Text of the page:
One risk of paliperidone is that it may change your heart rhythm. This effect is potentially serious, and you should talk to your doctor about any current or past heart problems. Some medications interact with paliperidone. Please inform your healthcare professional of any medications or supplements that you are taking.
Tardive Dyskinesia (TD) is a serious, sometimes permanent side effect reported with paliperidone and similar medications. TD includes uncontrollable movements of the face, tongue, and other parts of the body. The risk of developing TD and the chance that it will become permanent is thought to increase with the length of therapy and the overall dose taken by the patient. This condition can develop after a brief period of therapy at low doses, although this is much less common. There is no known treatment for TD, but it may go away partially or completely if therapy is stopped.
High blood sugar and diabetes have been reported with paliperidone and similar medications. If the person being treated has diabetes or risk factors such as being overweight or a family history of diabetes, blood sugar testing should be performed at the beginning and throughout treatment with paliperidone. Complications of diabetes can be serious and even life threatening. If signs of high blood sugar or diabetes develop, such as being thirsty all the time, going to the bathroom a lot, or feeling weak or hungry, contact your doctor.
Paliperidone and similar medications can raise the blood levels of a hormone known as prolactin, causing a condition known as hyperprolactinemia. Blood levels of prolactin remain elevated with continued use. Some side effects seen with these medications include the absence of a menstrual period; breasts producing milk; the development of breasts by males; and the inability to achieve an erection. The connection between prolactin levels and side effects is unknown.
People with narrowing or blockage of the gastrointestinal tract (esophagus, stomach or small or large intestine) should talk to their healthcare professional before taking paliperidone. Some people taking paliperidone may feel faint or lightheaded when they stand up or sit up too quickly. By standing up or sitting up slowly and following your healthcare professional's dosing instructions, this side effect may be reduced or it may go away over time.
Paliperidone may affect your driving ability; therefore, do not drive or operate machinery before talking to your healthcare professional. Avoid alcohol while on paliperidone.
Paliperidone should be used cautiously in people with a seizure disorder, who have had seizures in the past, or who have conditions that increase their risk for seizures.
Extrapyramidal Symptoms (EPS) are usually persistent movement disorders or muscle disturbances, such as restlessness, tremors, and muscle stiffness. If you observe any of these symptoms, talk to your healthcare professional.
Inform your healthcare professional if you are pregnant or if you are planning to get pregnant while taking paliperidone. Caution should be exercised when paliperidone is administered to a nursing woman.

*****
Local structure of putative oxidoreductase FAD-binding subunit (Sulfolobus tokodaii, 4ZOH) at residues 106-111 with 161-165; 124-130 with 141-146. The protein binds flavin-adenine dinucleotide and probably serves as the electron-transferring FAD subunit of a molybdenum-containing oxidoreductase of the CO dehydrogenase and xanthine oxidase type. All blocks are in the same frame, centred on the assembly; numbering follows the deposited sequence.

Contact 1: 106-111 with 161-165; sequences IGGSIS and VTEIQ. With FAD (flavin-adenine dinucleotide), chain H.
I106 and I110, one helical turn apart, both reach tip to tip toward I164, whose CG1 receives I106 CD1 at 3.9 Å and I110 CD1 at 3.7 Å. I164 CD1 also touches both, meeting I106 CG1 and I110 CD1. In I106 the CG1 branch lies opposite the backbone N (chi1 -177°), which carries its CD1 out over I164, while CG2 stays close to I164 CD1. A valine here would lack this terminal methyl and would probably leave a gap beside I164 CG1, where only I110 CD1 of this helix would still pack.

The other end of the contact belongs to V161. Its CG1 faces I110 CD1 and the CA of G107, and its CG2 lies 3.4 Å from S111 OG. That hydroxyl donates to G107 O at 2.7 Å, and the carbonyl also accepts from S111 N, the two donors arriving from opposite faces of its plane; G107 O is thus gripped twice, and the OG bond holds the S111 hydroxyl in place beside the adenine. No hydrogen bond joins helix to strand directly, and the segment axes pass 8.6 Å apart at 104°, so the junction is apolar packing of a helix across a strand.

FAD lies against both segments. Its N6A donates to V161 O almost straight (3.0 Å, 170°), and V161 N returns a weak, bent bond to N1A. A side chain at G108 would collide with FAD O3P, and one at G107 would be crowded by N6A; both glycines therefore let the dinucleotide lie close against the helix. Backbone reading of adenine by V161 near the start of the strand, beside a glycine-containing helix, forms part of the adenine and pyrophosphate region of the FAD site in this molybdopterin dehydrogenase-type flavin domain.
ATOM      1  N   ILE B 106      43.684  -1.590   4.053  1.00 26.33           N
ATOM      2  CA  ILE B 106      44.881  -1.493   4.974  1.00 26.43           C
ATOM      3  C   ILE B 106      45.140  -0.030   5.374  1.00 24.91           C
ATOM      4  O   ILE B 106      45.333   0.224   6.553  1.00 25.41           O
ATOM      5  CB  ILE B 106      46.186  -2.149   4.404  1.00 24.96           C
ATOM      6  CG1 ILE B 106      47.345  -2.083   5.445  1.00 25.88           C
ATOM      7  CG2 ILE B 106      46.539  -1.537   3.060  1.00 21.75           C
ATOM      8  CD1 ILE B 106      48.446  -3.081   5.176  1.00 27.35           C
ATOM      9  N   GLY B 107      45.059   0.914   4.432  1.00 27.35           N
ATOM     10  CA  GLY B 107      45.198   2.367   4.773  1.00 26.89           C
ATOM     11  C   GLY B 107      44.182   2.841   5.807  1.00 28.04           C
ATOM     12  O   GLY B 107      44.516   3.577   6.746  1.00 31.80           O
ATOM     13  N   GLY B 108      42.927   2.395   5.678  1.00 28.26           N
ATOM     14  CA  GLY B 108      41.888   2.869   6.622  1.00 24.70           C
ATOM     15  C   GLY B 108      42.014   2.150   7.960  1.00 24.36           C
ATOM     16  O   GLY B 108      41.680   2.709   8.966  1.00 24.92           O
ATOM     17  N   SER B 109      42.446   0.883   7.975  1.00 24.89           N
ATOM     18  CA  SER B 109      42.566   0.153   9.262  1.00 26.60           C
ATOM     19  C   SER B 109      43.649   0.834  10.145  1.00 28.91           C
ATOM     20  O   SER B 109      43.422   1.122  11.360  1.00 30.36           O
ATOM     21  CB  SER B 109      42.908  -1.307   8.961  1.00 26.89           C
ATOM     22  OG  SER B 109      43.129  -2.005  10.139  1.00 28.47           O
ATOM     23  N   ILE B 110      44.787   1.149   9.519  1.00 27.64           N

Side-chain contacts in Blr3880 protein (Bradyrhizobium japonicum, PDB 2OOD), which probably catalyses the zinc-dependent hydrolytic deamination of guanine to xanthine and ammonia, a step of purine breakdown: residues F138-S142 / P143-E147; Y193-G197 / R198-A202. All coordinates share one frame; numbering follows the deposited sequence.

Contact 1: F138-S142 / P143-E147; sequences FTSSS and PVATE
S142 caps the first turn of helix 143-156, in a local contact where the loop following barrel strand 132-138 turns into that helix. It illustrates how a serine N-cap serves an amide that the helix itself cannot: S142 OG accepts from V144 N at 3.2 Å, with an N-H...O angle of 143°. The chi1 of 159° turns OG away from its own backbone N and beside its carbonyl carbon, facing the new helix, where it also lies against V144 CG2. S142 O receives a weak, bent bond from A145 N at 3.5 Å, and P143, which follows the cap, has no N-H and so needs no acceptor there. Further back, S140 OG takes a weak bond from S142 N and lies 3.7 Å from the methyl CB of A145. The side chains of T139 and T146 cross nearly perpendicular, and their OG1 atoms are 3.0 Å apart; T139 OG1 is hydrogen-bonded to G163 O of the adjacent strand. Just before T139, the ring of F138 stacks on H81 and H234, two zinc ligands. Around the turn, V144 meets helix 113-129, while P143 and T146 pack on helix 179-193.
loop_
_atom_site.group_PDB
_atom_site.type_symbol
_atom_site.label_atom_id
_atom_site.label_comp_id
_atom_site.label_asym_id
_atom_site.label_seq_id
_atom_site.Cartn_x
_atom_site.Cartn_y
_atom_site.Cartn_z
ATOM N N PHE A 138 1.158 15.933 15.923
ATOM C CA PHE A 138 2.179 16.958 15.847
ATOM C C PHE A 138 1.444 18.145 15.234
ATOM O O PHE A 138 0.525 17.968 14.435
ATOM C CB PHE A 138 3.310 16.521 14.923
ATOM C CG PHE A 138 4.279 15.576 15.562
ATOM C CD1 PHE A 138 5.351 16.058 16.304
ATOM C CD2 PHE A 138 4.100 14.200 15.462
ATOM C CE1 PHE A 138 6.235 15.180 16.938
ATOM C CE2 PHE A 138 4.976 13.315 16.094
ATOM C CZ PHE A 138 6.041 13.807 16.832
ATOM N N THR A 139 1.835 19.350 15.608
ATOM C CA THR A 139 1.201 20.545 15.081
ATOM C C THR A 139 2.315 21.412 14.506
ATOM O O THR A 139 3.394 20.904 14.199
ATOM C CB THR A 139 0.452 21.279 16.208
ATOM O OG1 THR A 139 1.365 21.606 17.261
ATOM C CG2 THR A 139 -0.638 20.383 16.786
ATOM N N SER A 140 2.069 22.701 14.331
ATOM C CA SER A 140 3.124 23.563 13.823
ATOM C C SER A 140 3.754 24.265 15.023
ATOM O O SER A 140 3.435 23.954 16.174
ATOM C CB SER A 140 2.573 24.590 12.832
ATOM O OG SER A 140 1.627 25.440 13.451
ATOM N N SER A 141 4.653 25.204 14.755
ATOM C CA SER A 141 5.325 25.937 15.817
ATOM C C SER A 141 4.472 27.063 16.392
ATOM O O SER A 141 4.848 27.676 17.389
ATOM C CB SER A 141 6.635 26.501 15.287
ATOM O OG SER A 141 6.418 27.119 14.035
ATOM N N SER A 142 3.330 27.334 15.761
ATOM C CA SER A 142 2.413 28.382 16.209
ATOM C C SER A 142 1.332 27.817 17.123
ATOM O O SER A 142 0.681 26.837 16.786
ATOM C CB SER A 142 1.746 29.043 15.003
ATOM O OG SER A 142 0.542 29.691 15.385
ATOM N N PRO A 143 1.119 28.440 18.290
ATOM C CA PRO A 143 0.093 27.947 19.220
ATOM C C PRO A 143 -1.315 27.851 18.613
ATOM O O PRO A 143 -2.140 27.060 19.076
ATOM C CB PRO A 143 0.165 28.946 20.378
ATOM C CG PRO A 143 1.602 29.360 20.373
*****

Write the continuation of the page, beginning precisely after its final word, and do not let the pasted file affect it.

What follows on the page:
Paliperidone may affect alertness and motor skills; use caution until the effect of paliperidone is known.
Paliperidone may make you more sensitive to heat. You may have trouble cooling off, or be more likely to become dehydrated, so take care when exercising or when doing things that make you warm.
Paliperidone should be swallowed whole. Tablets should not be chewed, divided, or crushed. Do not be worried if you see something that looks like a tablet in your stool. This is what is left of the tablet after all the medicine has been released.
The most common side effects that occurred with paliperidone were restlessness and extrapyramidal disorder (for example, involuntary movements, tremors and muscle stiffness).
(a) Mean modal dose for the higher dose (12mg/day) group
(b) Positive and Negative Syndrome Scale for Schizophrenia (PANSS) is a standard rating scale used in trials to assess the severity of symptoms. The scale consists of 30 items, which are assessed from absent to extreme, and these are divided into both positive and negative symptoms
(c) Mean modal dose for the lower dose (6mg/day) group
(d) Clinical Global Impressions of Severity of Illness for Schizoaffective disorder (CGI-S-SCA) is frequently used in medical care and clinical research. It is 7-point scale measuring measures symptom severity, treatment response and the efficacy of treatments. It requires the clinician to rate the severity of the patient's illness at the time of assessment, relative to the clinician's past experience with patients who have the same diagnosis.
(1) Canuso C.M, Lindenmayer J-P, Kosik-Gonzalez C, et al., A Randomized Double Blind. Placebo-Controlled Study of Paliperidone ER in the Treatment of Subjects with Schizoaffective Disorder. Presented at the U.S. Psychiatric and Mental Health Congress in San Diego, California.
(2) Davidson M, et al. Schizophr Res. 2007; 93(1-3): 117-130
(3) Kane J, et al. Schizophr Res 2007; 90 (1-3):147-161
(4) The Mayo Clinic Website: http://www.mayoclinic.com/health/schizoaffective-disorder/DS00866 Assessed October 10 2008
(5) Scully PJ, et al. Schizophr Res. 2004;67(2-3):143-155
(6) Kent S. et al. Psychiatr Serv. 1995; 46(12): 1254-1257
SOURCE Janssen, Division of Ortho-McNeil-Janssen Pharmaceuticals, Inc.
Posted: November 2008